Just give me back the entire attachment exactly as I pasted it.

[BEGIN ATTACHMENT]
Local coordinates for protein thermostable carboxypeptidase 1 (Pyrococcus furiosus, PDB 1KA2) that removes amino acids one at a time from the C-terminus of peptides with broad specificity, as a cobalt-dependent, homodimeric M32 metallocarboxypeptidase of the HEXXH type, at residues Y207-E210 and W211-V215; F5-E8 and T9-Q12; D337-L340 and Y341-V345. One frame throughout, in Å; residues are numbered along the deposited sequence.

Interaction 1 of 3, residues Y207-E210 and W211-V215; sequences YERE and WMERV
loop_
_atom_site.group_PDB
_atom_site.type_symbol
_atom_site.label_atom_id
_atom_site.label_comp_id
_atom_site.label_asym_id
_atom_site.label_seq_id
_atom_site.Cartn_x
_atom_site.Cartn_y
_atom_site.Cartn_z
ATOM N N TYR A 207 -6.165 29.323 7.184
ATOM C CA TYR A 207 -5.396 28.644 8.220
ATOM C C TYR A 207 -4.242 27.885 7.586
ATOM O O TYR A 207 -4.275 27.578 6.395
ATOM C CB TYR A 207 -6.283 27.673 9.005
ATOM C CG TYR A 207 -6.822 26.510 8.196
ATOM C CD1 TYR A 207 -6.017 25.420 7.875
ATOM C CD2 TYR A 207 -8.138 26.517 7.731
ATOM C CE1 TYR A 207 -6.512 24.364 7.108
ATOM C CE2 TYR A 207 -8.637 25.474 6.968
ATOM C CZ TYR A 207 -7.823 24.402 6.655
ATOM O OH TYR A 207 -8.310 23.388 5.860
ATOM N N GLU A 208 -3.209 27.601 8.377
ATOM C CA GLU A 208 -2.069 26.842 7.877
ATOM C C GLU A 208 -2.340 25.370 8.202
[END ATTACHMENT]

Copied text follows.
Local coordinates for protein thermostable carboxypeptidase 1 (Pyrococcus furiosus, PDB 1KA2) that removes amino acids one at a time from the C-terminus of peptides with broad specificity, as a cobalt-dependent, homodimeric M32 metallocarboxypeptidase of the HEXXH type, at residues Y207-E210 and W211-V215; F5-E8 and T9-Q12; D337-L340 and Y341-V345. One frame throughout, in Å; residues are numbered along the deposited sequence.

Interaction 1 of 3, residues Y207-E210 and W211-V215; sequences YERE and WMERV
loop_
_atom_site.group_PDB
_atom_site.type_symbol
_atom_site.label_atom_id
_atom_site.label_comp_id
_atom_site.label_asym_id
_atom_site.label_seq_id
_atom_site.Cartn_x
_atom_site.Cartn_y
_atom_site.Cartn_z
ATOM N N TYR A 207 -6.165 29.323 7.184
ATOM C CA TYR A 207 -5.396 28.644 8.220
ATOM C C TYR A 207 -4.242 27.885 7.586
ATOM O O TYR A 207 -4.275 27.578 6.395
ATOM C CB TYR A 207 -6.283 27.673 9.005
ATOM C CG TYR A 207 -6.822 26.510 8.196
ATOM C CD1 TYR A 207 -6.017 25.420 7.875
ATOM C CD2 TYR A 207 -8.138 26.517 7.731
ATOM C CE1 TYR A 207 -6.512 24.364 7.108
ATOM C CE2 TYR A 207 -8.637 25.474 6.968
ATOM C CZ TYR A 207 -7.823 24.402 6.655
ATOM O OH TYR A 207 -8.310 23.388 5.860
ATOM N N GLU A 208 -3.209 27.601 8.377
ATOM C CA GLU A 208 -2.069 26.842 7.877
ATOM C C GLU A 208 -2.340 25.370 8.202